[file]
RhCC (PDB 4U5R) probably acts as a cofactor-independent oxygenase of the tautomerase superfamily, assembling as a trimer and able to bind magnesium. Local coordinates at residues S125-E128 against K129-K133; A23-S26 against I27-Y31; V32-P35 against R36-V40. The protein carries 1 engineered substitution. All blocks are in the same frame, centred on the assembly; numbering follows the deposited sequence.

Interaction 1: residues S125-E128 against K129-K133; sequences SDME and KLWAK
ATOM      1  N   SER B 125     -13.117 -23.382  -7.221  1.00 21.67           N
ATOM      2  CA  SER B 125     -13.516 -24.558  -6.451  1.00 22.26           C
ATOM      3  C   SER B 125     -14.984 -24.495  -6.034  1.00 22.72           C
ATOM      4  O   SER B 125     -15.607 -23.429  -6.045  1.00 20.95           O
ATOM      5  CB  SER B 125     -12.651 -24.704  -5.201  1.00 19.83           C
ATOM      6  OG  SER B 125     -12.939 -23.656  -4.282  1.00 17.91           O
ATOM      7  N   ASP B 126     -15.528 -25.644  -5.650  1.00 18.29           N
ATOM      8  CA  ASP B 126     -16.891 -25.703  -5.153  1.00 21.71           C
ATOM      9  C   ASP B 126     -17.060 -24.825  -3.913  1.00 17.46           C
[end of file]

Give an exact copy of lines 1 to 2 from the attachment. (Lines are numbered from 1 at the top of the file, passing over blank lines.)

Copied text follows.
RhCC (PDB 4U5R) probably acts as a cofactor-independent oxygenase of the tautomerase superfamily, assembling as a trimer and able to bind magnesium. Local coordinates at residues S125-E128 against K129-K133; A23-S26 against I27-Y31; V32-P35 against R36-V40. The protein carries 1 engineered substitution. All blocks are in the same frame, centred on the assembly; numbering follows the deposited sequence.

Interaction 1: residues S125-E128 against K129-K133; sequences SDME and KLWAK